He says that Yasser Arafat, president of the Palestinian Authority, personally gave him permission. However, a spokeswoman at the Palestinian Liberation Organization office in Washington, D.C., which represents the authority in this country, said she had not heard about the expedition.

"It would be exciting if they could find it," says Mina Kay, chief assistant. ''We do know that Moses went to the mountain in that area of the desert."

Sanders says many biblical scholars don't agree with his theory, but he is not deterred.

"Some scientists also dismiss everything in the Bible as myth," he says. He won't talk about his own faith, because he says doesn't want it to become an issue that might detract from any scientific findings.

Robert Eisenman, professor of biblical archaeology at California State University, Long Beach, and author of "James, Brother of Jesus," is skeptical.

"Actually I have the tablets in my attic," Eisenman jokes. He was one of the bible scholars who was instrumental in obtaining widespread study access to the Dead Sea Scrolls.

He explains that many scholars and adventurers have woven similar elaborate theories to prove Bible stories.

"There are always excuses attached to most of these searches. 'I could have dug it up, but ... ' 'I could have taken a picture, but ... .'"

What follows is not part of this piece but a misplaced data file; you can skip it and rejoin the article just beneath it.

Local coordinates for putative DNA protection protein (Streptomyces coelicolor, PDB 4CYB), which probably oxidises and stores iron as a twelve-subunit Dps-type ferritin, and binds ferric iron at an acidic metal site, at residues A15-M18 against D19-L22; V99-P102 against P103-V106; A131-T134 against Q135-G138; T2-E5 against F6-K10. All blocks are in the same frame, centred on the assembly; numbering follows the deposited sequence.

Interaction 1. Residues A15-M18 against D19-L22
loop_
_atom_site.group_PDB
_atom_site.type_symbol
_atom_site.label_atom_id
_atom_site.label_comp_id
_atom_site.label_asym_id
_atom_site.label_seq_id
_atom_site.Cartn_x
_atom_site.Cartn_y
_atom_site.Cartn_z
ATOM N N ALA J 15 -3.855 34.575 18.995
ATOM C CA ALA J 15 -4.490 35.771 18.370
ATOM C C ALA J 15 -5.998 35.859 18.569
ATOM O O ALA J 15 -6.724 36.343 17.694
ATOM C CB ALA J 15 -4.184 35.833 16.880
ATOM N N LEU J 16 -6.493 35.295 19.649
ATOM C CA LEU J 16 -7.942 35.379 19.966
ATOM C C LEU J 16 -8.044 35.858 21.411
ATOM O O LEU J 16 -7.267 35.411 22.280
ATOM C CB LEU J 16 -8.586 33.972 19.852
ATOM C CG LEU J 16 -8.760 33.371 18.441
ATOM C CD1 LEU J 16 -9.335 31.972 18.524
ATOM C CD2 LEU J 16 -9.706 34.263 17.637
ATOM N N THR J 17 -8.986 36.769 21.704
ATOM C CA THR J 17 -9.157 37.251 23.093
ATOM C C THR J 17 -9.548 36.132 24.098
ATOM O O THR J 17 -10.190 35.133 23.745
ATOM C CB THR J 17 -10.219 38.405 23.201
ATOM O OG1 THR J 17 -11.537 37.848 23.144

He discounts Sanders' theory that certain ancient Egyptians knew where the Ark of the Covenant was buried. He notes that in 2 Maccabees, which is part of the post biblical scriptures called the Apocrypha, Jeremiah hid the ark in a cave and covered it over.

"All the people who knew where it was perished," he says. "And then there's the problem that all these biblical stories might be just legend."

Episode two of the documentaries chronicles his quest to find Sodom and Gomorrah.

He says he found what might be one of the wicked cities of Bible fame accidentally while looking at satellite images that showed strange anomalies under the Dead Sea. He and his crew used a mini-submarine to search the north where the Jordan enters the Dead Sea. They found what they believe are mounds that could be a buried city.

He says they found large quantities of sulfur "balls" on shore on the Jordanian side of the Dead Sea. That could be remnants of the brimstone that the Bible says God used to destroy the cities. Geologists can't explain how these sulfur balls were formed in the sediment layers.

Others have found evidence of possibly up to 1.5 million skeletons on the southeast Dead Sea shore in three ancient cemeteries, Sanders says. He believes these could be the remains of those who perished in the biblical tragedy.

He acknowledges that many scholars believe that the cities could not be in that location, because the sea covered the area in the time the cities stood. The expense of undersea excavation remains prohibitive.

Eisenman sees more possibility of Sanders' unearthing Sodom and Gomorrah, even though the Biblical story surrounding the cities may be "highly fictionalized."

"These adventure stories appeal to the imagination of the gullible," Eisenman says. "But yet there are these remote possibilities that they are true that make them so interesting."